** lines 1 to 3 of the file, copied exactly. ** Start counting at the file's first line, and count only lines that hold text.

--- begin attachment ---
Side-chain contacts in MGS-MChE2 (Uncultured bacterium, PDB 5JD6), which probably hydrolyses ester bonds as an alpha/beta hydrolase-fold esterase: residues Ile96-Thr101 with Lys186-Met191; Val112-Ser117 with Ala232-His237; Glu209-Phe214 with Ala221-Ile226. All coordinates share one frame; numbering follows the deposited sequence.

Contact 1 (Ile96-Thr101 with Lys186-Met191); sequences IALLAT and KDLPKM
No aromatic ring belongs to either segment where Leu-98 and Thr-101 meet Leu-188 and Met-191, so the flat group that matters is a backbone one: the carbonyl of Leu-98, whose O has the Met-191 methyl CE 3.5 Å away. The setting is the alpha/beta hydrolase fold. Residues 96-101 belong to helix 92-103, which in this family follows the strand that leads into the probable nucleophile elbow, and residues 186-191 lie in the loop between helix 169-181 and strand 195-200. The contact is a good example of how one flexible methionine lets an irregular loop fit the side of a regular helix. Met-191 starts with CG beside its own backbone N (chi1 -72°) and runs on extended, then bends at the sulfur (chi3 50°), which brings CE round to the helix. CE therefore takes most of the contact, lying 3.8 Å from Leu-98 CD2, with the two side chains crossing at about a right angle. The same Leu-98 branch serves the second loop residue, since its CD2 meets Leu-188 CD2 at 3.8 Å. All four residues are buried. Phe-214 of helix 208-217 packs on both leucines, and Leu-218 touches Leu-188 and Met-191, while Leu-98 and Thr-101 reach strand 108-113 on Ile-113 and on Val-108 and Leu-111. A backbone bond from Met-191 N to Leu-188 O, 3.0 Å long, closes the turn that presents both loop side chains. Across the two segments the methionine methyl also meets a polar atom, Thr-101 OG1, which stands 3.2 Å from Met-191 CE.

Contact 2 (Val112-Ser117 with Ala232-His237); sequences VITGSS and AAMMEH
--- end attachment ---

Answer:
Side-chain contacts in MGS-MChE2 (Uncultured bacterium, PDB 5JD6), which probably hydrolyses ester bonds as an alpha/beta hydrolase-fold esterase: residues Ile96-Thr101 with Lys186-Met191; Val112-Ser117 with Ala232-His237; Glu209-Phe214 with Ala221-Ile226. All coordinates share one frame; numbering follows the deposited sequence.

Contact 1 (Ile96-Thr101 with Lys186-Met191); sequences IALLAT and KDLPKM
No aromatic ring belongs to either segment where Leu-98 and Thr-101 meet Leu-188 and Met-191, so the flat group that matters is a backbone one: the carbonyl of Leu-98, whose O has the Met-191 methyl CE 3.5 Å away. The setting is the alpha/beta hydrolase fold. Residues 96-101 belong to helix 92-103, which in this family follows the strand that leads into the probable nucleophile elbow, and residues 186-191 lie in the loop between helix 169-181 and strand 195-200. The contact is a good example of how one flexible methionine lets an irregular loop fit the side of a regular helix. Met-191 starts with CG beside its own backbone N (chi1 -72°) and runs on extended, then bends at the sulfur (chi3 50°), which brings CE round to the helix. CE therefore takes most of the contact, lying 3.8 Å from Leu-98 CD2, with the two side chains crossing at about a right angle. The same Leu-98 branch serves the second loop residue, since its CD2 meets Leu-188 CD2 at 3.8 Å. All four residues are buried. Phe-214 of helix 208-217 packs on both leucines, and Leu-218 touches Leu-188 and Met-191, while Leu-98 and Thr-101 reach strand 108-113 on Ile-113 and on Val-108 and Leu-111. A backbone bond from Met-191 N to Leu-188 O, 3.0 Å long, closes the turn that presents both loop side chains. Across the two segments the methionine methyl also meets a polar atom, Thr-101 OG1, which stands 3.2 Å from Met-191 CE.